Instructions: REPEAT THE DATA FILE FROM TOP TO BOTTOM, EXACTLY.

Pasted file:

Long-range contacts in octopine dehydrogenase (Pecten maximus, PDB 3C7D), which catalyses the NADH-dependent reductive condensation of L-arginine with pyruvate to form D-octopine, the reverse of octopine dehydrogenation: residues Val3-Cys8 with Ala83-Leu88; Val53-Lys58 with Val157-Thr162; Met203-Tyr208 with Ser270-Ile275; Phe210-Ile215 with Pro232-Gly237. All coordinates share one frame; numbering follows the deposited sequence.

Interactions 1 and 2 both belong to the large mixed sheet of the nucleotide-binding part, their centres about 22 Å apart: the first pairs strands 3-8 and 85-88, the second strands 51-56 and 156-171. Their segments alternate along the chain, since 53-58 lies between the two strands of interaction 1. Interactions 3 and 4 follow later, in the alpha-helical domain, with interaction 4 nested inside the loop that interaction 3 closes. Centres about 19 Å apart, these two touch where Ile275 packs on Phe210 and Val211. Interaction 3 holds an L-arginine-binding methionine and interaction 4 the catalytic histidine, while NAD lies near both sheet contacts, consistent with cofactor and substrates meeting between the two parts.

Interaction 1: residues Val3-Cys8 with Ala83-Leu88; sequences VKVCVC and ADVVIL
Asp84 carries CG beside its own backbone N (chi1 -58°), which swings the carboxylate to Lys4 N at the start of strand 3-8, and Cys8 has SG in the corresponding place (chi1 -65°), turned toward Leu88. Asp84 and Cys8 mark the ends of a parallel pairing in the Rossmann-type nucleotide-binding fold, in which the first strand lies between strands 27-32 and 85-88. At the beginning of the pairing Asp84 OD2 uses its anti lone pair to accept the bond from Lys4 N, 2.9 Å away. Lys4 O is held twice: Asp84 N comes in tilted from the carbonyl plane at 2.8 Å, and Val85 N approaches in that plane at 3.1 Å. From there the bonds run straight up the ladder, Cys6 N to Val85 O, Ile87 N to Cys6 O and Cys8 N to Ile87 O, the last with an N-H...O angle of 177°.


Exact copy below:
Long-range contacts in octopine dehydrogenase (Pecten maximus, PDB 3C7D), which catalyses the NADH-dependent reductive condensation of L-arginine with pyruvate to form D-octopine, the reverse of octopine dehydrogenation: residues Val3-Cys8 with Ala83-Leu88; Val53-Lys58 with Val157-Thr162; Met203-Tyr208 with Ser270-Ile275; Phe210-Ile215 with Pro232-Gly237. All coordinates share one frame; numbering follows the deposited sequence.

Interactions 1 and 2 both belong to the large mixed sheet of the nucleotide-binding part, their centres about 22 Å apart: the first pairs strands 3-8 and 85-88, the second strands 51-56 and 156-171. Their segments alternate along the chain, since 53-58 lies between the two strands of interaction 1. Interactions 3 and 4 follow later, in the alpha-helical domain, with interaction 4 nested inside the loop that interaction 3 closes. Centres about 19 Å apart, these two touch where Ile275 packs on Phe210 and Val211. Interaction 3 holds an L-arginine-binding methionine and interaction 4 the catalytic histidine, while NAD lies near both sheet contacts, consistent with cofactor and substrates meeting between the two parts.

Interaction 1: residues Val3-Cys8 with Ala83-Leu88; sequences VKVCVC and ADVVIL
Asp84 carries CG beside its own backbone N (chi1 -58°), which swings the carboxylate to Lys4 N at the start of strand 3-8, and Cys8 has SG in the corresponding place (chi1 -65°), turned toward Leu88. Asp84 and Cys8 mark the ends of a parallel pairing in the Rossmann-type nucleotide-binding fold, in which the first strand lies between strands 27-32 and 85-88. At the beginning of the pairing Asp84 OD2 uses its anti lone pair to accept the bond from Lys4 N, 2.9 Å away. Lys4 O is held twice: Asp84 N comes in tilted from the carbonyl plane at 2.8 Å, and Val85 N approaches in that plane at 3.1 Å. From there the bonds run straight up the ladder, Cys6 N to Val85 O, Ile87 N to Cys6 O and Cys8 N to Ile87 O, the last with an N-H...O angle of 177°.